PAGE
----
Yelp and the constitutional right to distribute bad reviews

September 23, 2016

(Reuters) – In January 2013, an ex-client of the California personal injury lawyer Dawn Hassell posted a one-star review of Hassell’s firm on Yelp, the online consumer site. The reviewer used a pseudonym, but Hassell figured out it was Ava Bird, whom she had represented briefly. Hassell tried to get Bird to change or take down the review, which the lawyer said was factually inaccurate and defamatory. When Bird doubled down, Hassell sued her in state court in San Francisco. In July 2013, Hassell won a default judgment against Bird, who did not appear in court to defend her supposedly defamatory statements.

The lawyer did not name Yelp in the suit, but in November, she asked the court to order Yelp to remove Bird’s posts. Without hearing from Yelp, the trial judge granted Hassell’s request for a take-down order.

After Yelp was served with the order directing it to take down the post, it moved to vacate Hassell’s judgment, arguing, among other things, that it did not receive due process because it never had a chance to defend against the take-down order. The trial judge denied Yelp’s motion. In June, California’s Court of Appeal upheld the decision ordering Yelp to remove the defamatory posts.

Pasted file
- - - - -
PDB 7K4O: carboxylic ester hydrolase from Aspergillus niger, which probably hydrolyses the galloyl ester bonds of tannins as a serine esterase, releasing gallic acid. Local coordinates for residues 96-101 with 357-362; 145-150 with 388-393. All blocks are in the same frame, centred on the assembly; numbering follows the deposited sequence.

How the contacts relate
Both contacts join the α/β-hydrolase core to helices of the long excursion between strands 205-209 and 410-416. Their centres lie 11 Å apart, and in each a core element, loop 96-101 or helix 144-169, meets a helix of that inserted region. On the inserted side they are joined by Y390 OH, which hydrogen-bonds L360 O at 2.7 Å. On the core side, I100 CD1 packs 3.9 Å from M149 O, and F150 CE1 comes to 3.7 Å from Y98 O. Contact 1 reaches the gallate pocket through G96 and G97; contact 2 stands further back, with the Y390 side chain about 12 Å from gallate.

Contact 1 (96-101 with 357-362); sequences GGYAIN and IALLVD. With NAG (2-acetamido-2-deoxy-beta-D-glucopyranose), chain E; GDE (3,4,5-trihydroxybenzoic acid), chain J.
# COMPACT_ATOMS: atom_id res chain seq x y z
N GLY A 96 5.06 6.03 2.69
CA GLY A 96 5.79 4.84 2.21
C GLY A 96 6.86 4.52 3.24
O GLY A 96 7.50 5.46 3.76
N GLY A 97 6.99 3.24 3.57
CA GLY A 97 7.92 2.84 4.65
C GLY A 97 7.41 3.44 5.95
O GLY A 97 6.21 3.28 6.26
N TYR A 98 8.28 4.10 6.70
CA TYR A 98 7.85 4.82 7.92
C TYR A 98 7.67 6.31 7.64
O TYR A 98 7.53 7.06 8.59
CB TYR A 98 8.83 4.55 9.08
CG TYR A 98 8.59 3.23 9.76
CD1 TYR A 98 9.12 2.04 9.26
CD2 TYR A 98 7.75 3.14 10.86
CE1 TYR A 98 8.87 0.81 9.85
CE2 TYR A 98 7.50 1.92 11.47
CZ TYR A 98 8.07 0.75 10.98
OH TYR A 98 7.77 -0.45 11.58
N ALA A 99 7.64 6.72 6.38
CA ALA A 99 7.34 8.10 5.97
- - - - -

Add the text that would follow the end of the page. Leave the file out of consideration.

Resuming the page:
This week, after a broad swath of the Internet attacked the appellate court’s ruling, the California Supreme Court agreed to hear the case.

This appeal has enormous consequences for online sites that post content created by users. As Facebook, Microsoft and Twitter said in one of the many amicus briefs backing Yelp’s request for Supreme Court review, Hassell’s case has created a roadmap for well-funded plaintiffs to erase online criticism through default judgments. (Santa Clara law professor Eric Goldman, who has been tracking this case assiduously, has very helpfully posted all of the briefing before the California Supreme Court at his Technology and Marketing Law Blog.) Businesses are already following Hassell’s map, according to an amicus brief by the employer review site Glassdoor, which said employers have begun sending demand letters citing the Yelp opinion as grounds to compel the site to take down critical reviews by employees.

The Yelp appeal raises obvious due process and Communications Decency Act issues. Yelp contends in its petition to the state Supreme Court that Hassell deliberately chose not to sue Yelp in her original complaint to avoid the CDA’s safe harbor provision, which protects Internet publishers from liability for content posted by users. The case will also test whether the site can be bound by what it calls an injunction issued in a case in which it was not a party and did not register an appearance. (Hassell calls the court’s ruling a removal order – a bit of semantics that could bear on the order’s legality.) The take-down order is the key stretch of road on Hassell’s map to the land of no criticism, so Yelp’s due process defense will be closely watched.